Senate Democrats introduce police reform omnibus bill creating officer code of conduct

Senate Democrats introduce police reform omnibus bill creating officer code of conduct
A small group of police officers carrying clubs clashed briefly with protesters before leaving the area on Aug. 11, 2018, in Charlottesville, the anniversary weekend of the deadly white supremacist rally that left one dead and dozens injured. (Source: Ned Oliver/Virginia Mercury)

Senate Democrats unveiled police reform legislation Thursday they hope to adopt during a special session of the General Assembly later this month.

Endorsed by the caucus’ 21-member majority, the 33-page bill proposes a range of new policies from the creation of statewide standards for police officers to a ban on departments obtaining surplus military equipment.

“You’ve heard us talk before about the fact that the deaths of George Floyd, Breonna Taylor and Ahmaud Arbery have awoken Americans and Virginians to a longstanding problem that has existed in this country,” said Sen. Mamie Locke, D-Hampton, who will patron the bill. “And just because something happened in Minneapolis and Louisville and Georgia does not mean that Virginia is immune from those kinds of activities.”

As a recent example, she cited video of a state trooper telling a Black motorist, “You are going to get your ass whupped,” before violently pulling him from a car.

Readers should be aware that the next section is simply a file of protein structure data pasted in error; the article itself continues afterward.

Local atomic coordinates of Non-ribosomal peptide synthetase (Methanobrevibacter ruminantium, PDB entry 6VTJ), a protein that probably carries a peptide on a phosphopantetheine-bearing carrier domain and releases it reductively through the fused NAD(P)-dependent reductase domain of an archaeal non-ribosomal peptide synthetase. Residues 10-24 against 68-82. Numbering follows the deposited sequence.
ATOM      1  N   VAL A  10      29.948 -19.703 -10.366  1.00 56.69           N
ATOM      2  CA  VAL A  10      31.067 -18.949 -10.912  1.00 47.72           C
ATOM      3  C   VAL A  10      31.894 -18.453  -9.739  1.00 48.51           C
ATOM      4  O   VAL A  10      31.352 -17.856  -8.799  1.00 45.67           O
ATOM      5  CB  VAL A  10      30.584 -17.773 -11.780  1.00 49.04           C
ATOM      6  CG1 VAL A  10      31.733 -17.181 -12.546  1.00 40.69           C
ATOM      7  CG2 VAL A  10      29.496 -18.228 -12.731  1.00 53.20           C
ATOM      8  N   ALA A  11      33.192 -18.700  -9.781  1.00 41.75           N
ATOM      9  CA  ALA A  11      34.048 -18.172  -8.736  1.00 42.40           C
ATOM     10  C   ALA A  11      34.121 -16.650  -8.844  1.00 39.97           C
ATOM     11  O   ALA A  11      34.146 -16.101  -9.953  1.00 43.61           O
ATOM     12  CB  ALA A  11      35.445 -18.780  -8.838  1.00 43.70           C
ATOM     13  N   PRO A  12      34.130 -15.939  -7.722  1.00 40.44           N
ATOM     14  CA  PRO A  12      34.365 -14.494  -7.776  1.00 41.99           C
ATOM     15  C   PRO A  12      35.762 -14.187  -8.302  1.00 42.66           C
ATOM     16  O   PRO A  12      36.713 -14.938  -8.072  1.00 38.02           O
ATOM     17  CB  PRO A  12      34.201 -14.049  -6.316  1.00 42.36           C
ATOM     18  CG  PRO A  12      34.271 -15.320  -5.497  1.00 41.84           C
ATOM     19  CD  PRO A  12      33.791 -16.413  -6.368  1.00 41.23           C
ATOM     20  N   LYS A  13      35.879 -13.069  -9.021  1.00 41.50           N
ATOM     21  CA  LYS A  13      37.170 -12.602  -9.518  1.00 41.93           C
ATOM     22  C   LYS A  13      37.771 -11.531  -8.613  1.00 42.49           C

The legislation includes a range of new rules governing how police officers do their jobs. In addition to banning departments from obtaining surplus military equipment from the federal government, it would require officers to get a judge to approve any warrants executed at night or without knocking and identifying themselves first.

“If you go in someone’s house at night, bad things are more likely to happen and there ought to be special circumstances,” said Sen. Scott Surovell, D-Fairfax.

The legislation also calls for the reconfiguration of the Virginia Criminal Justice Services Board to include representatives from civil rights groups and tasks the body with developing a proposed statewide officer code of conduct.

While the content of those standards would largely be developed later, the bill specifies limits on how officers use force by banning the use of neck restraints and limiting the use of deadly force to instances in which an officer or bystander faces the threat of immediate and serious injury, the officer has given a verbal warning and exhausted other alternatives.

The Virginia Mercury is a new, nonpartisan, nonprofit news organization covering Virginia government and policy.